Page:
What you need to know
While technology has distanced us from each other, Eatgether wants to create the possibility for more face-to-face interactions.
“There are no strangers here, only friends you haven't met yet.” - William Butler Yeats.
In today’s digital age, people rely heavily on the convenience of social media and messaging apps to maintain relationships.
But is there really a replacement for real-world, face-to-face interactions?
Eatgether is a social networking app, developed in Taiwan, that invites strangers to eat meals together.Within three months of launching in 2016, some 25,000 people had used the service to meet new people and now the app is seeing 50,000 users every month.
The News Lens met Mask Wu (吳崟睿), CEO of Eatgether, to find out more.
TNL: What is Eatgether and what does it do?
Wu: Everything is possible during a meal. Eatgether is a social media platform that gives people a chance to create all kinds of relationships in restaurants. While many other dating apps just match people up and let them talk online, we pull them out of the chatrooms and take them to the restaurants.
We believe a face-to-face conversation in a the restaurant is not only safer, but also more efficient. People won’t waste their time online talking to strangers, they can have a true human interaction in real life.
All you need is four simple steps: host, choose, chat and review. First, users can decide to either go on a “date,” or “host” a party. After setting up a specific topic, date, time and restaurant for the meetup, the users can select applicants to eat with and start online conversations. After the meal, you can write a review and rate each other’s performance.
Some people criticize us because they think of us as a dating app, yet we are more than that. We help users with all kinds of needs - a romantic dinner, group meetings, business meetups, study sessions, workshops, - you name it.
TNL: Do you think there are any safety concerns with your platform?
Wu: We have a very thoughtful peer review system and a strict account system.
One account can only be used once and must be verified by phone. Also, the peer review system lets users rate each other. Say a person is always late or behaves badly during the meal, our system will expel the person and cancel any parties that he or she may host. Right now we have hosted over 10,000 parties, and no safety issues have happened yet.
TNL: What inspired you to start Eatgether?
Wu: Two years ago, I joined an organization that matched up some entrepreneurs and let them mingle at lunch. I remembered I had seven or eight lunches with those people in two to three months. This experience amazed me, all the conversations and discussions were deep and intellectual.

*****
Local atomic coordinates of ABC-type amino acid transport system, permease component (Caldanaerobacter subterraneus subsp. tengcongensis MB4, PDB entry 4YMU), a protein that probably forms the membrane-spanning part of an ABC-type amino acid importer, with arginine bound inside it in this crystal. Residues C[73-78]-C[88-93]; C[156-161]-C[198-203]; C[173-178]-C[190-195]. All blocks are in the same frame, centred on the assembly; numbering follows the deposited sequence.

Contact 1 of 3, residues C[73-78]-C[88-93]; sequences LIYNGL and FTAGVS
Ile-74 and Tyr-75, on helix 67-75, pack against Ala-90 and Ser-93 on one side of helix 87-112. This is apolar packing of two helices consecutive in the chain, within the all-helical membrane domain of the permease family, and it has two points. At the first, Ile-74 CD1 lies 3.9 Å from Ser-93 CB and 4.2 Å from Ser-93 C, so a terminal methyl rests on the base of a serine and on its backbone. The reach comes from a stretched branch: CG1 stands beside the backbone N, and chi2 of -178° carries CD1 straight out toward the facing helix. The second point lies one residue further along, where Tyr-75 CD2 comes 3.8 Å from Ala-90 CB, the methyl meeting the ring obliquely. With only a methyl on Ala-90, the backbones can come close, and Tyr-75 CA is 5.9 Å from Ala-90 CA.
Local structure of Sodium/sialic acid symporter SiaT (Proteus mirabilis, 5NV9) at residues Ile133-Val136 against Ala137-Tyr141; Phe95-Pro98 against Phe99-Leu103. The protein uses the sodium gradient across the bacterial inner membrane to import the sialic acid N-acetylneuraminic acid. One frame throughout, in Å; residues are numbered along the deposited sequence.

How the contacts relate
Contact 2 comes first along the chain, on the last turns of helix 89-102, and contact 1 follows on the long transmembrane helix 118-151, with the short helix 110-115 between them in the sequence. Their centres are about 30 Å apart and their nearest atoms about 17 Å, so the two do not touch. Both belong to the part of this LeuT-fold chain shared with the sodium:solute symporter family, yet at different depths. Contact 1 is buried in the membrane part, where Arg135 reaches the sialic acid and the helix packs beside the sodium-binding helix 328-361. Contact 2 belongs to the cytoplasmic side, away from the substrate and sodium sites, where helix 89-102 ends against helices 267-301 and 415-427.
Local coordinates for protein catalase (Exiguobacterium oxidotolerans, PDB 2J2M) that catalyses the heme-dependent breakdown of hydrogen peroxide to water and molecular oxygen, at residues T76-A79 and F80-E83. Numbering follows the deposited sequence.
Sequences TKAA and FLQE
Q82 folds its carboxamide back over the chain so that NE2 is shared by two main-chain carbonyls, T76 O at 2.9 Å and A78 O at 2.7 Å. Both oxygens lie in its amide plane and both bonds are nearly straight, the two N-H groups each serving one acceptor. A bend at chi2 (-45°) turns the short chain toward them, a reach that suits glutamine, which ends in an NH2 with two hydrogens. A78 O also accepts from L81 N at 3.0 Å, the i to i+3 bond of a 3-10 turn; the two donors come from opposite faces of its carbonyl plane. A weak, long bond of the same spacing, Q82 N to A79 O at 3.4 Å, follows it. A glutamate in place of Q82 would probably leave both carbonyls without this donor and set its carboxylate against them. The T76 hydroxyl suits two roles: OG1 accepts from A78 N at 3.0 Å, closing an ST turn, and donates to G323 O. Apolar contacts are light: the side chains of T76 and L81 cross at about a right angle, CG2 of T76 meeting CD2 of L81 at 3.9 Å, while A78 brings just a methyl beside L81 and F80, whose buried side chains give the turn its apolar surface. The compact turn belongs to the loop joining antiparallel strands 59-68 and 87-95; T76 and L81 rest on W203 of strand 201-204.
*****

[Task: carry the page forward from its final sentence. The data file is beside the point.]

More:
Also, our surveys have shown 60 percent of diners go out for networking, only 40 percent go out for the food. That’s why I turned my attention to the product. I hoped my personal experience could be replicated for other people. I believe Eatgether could help see the introduction of all kinds of opportunities.
TNL: How big is the team and how are you funding the company?
Wu: We are in “series C” financing led by existing investors, including United Daily News Group and some other local investors. We have eight employees, and half of them are engineers.
TNL: Could you share some interesting stories that happened at Eatgether?
Wu: There are so many of them. One couple got married just three months after they met at a Eatgether event. Fans have met with their idols for dinner. Young people with same music interests have met and started a band together. Others have found mentors and started new businesses after meeting people from giant tech companies. It’s far beyond our expectations. Each experience is unique; that’s the fun part.
TNL: How will Eatgether impact society?
Wu: While technology has distanced us from each other, Eatgether wants to create the possibility for more face-to-face interactions.
When a photographer meets a director, they may produce a movie; when an investor meets an artist, they may open a gallery; when a writer finds new inspiration, he or she may create an epic. The possibilities and combinations we can provide on our platform are endless.
TNL: What are the future plans for Eatgether?
Wu: We hope to go global so we can reach out to people all over the world. Our next plan is Hong Kong, as well as increasing interactions between Hong Kong and Taiwan. We hope to connect travelers with locals, so they can really immerse into a new culture. We will also launch a paid service for people to place bids to have meals with anyone. We hope that people can find exactly who they want to meet with.
TNL: Do you have any advice for young entrepreneurs?
Wu: Be ready to fail on the very first day when you start your company. Once you are ready to fail, you will be more careful. It is a cruel world out there. You need to have a strong mindset.
Editor: Edward White